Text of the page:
When it comes to printing on tissue and non-woven materials, manufacturers are always looking to push the envelope on increasing efficiency and print quality.
Printing on non-woven fabric and tissue paper is very different from printing on other common substrates, like corrugated. As such, there are some key considerations on how to print on tissue paper and non-wovens.
Keep reading to find out these best practices!
4 Tips for Printing on Tissue and Non-Wovens
While printers can make many small changes to their operations to get the best print on non woven fabric and tissue, there are four essential steps for improving your prints.
- Use water-based inks
- Consider automated ink supply systems
- Implement high-performance drying systems
- Maintain and care for your equipment
1. Use Water-Based Inks
Using water-based inks, rather than solvent-based is a no brainer for printers moving the sustainable route. However, water-based inks are also a crucial part of printing on non-woven and tissue.
Take, for example, printing patterns on paper towels, femcare products, or facial tissue. Those materials are going to absorb ink far more than other substrates, so the ink viscosity has to be just right. Too thin and the ink will bleed through the substrate, causing strikethrough. Too thick and the ink won’t permeate the surface of the substrate.
Plus, these products will come into contact with skin and possibly food, so using solvent-based inks would be a big mistake, as they contain sometimes-harmful chemicals.
Printers are able to print high-definition images with water-based inks, though printing equipment may need some slight modifications to shift to using water-based inks. However, it's important to ensure that you're printing with the right type of water-based inks.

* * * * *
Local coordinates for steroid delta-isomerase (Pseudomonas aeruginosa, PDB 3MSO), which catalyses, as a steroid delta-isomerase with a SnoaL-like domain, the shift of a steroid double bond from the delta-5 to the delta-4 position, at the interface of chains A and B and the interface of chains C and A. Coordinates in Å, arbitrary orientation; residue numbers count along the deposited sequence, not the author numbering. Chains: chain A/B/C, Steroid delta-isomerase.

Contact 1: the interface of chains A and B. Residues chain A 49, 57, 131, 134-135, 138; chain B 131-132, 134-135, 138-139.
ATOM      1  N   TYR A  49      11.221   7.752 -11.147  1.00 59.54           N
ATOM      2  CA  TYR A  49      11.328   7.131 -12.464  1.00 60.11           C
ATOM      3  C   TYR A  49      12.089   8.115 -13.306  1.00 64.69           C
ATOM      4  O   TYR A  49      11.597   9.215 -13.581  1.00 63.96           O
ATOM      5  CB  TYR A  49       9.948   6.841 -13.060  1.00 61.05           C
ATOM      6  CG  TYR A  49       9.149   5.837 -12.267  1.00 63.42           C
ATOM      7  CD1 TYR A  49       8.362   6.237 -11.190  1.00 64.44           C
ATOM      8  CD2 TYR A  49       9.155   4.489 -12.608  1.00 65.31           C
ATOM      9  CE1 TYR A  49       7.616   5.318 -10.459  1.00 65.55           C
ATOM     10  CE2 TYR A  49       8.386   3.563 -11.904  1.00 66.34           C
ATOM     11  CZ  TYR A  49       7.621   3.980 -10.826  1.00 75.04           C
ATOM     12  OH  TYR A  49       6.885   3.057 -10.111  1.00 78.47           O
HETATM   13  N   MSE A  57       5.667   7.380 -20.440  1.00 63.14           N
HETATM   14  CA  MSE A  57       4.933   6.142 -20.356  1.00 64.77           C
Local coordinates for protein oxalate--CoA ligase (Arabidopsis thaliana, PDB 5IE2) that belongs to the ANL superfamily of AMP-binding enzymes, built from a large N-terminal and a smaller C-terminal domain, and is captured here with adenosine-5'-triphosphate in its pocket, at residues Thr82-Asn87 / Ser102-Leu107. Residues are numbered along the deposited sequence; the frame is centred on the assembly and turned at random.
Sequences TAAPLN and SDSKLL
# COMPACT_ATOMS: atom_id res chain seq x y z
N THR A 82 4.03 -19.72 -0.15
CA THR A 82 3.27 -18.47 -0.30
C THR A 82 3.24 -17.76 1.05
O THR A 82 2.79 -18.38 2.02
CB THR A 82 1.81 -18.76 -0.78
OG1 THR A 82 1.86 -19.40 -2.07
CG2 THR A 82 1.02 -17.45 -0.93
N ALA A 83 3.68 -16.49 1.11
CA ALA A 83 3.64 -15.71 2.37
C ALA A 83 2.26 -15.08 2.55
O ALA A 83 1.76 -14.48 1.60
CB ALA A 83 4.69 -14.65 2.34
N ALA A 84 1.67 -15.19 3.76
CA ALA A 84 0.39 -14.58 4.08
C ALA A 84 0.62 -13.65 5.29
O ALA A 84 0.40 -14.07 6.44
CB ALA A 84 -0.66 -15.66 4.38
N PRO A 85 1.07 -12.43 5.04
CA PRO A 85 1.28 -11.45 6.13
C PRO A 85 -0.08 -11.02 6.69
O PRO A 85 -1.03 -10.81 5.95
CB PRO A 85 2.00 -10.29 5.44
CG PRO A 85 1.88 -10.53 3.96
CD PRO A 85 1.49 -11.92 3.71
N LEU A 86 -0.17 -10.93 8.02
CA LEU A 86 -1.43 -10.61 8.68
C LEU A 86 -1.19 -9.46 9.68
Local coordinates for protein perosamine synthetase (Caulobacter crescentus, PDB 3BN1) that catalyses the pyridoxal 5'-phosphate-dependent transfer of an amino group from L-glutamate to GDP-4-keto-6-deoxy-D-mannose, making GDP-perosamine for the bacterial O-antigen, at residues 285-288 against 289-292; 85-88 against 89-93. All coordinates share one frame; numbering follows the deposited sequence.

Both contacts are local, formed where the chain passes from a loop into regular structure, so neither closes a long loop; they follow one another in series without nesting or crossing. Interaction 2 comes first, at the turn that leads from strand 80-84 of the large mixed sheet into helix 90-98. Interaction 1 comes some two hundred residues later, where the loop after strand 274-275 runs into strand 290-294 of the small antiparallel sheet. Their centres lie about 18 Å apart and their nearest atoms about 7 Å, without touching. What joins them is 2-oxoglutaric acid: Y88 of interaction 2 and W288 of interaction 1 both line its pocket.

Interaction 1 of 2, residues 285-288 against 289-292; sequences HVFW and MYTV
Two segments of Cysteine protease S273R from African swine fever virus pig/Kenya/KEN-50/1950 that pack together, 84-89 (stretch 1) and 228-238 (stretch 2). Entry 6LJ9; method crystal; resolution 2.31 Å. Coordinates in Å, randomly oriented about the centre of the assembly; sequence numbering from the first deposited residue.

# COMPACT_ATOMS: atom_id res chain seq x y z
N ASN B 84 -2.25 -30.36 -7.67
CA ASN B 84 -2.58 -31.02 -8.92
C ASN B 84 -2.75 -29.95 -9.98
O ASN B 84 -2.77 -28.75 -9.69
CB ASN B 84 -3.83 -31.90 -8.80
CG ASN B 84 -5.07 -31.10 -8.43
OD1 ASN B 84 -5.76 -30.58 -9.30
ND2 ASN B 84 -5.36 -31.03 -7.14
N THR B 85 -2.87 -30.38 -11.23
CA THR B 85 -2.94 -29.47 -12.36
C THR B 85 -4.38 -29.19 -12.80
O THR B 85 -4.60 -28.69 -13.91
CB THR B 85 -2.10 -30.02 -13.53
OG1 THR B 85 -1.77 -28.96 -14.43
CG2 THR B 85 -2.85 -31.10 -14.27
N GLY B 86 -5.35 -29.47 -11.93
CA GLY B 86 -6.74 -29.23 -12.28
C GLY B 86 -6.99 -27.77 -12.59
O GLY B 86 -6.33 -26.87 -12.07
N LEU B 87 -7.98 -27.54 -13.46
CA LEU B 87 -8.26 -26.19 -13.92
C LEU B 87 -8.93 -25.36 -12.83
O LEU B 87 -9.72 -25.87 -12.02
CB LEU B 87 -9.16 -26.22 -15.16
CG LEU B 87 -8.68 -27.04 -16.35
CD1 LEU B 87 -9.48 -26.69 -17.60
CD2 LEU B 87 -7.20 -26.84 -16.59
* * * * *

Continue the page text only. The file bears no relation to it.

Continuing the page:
2. Use Automated Ink Supply Systems
One of the nice things about automated ink supply systems is that they completely take the guesswork out of ink deployment on the substrate. These systems ensure that ink is continuously and consistently fed at the correct levels to create an even print.
Changes to the ink levels can be made easily with the computerized interface. Speaking of which, automated ink supply systems can recall ink recipes from memory, thereby making it easier and more convenient to have the right mix for tissues and non-woven substrates.
3. Implement High-Performance Drying Systems
Ink smearing can be an obstacle on any sort of substrate that you're printing on, which makes fast drying all the more important. That's where high-performance drying systems can come in handy, as they're able to accelerate how quickly ink dries to prevent smearing and other potential issues.
Substrates like non woven fabrics and tissues are particularly prone to smudging simply because of their sheer size. Imagine a roll of paper towels unraveled across a room. Now picture dozens of those rolls.
Speeding up the drying process allows flexo printers to increase their output since drying won’t bottleneck production.
4. Brush Up on Your Press Maintenance
There are a variety of other press-related maintenance that you should be performing to ensure your non-woven and tissue printing produces the best possible result.
For instance, presses should be aligned and rollers adjusted prior to every print run. Tension should also be inspected and adjusted before each run so the substrate can accept printing ink properly.
And lastly, image carriers should be inspected and cleaned regularly. Avoid cleaning your image carriers with any solvents or cleaning agents that might damage the etched or engraved image. Follow the cleaning directions provided by the image carrier manufacturer for the best results.
Maximizing Pressroom Efficiency One Step At A Time
Whether you’re printing on tissue wrapping paper or corrugated cardboard, these tips and tricks can improve your flexo printing operations and maximize efficiency. Using the right inks, equipment, and cleaning practices can go a long way for rolling out the best print.
Want to learn more about how you can take your substrate game to the next level? Check out or free ebook about troubleshooting substrate issues!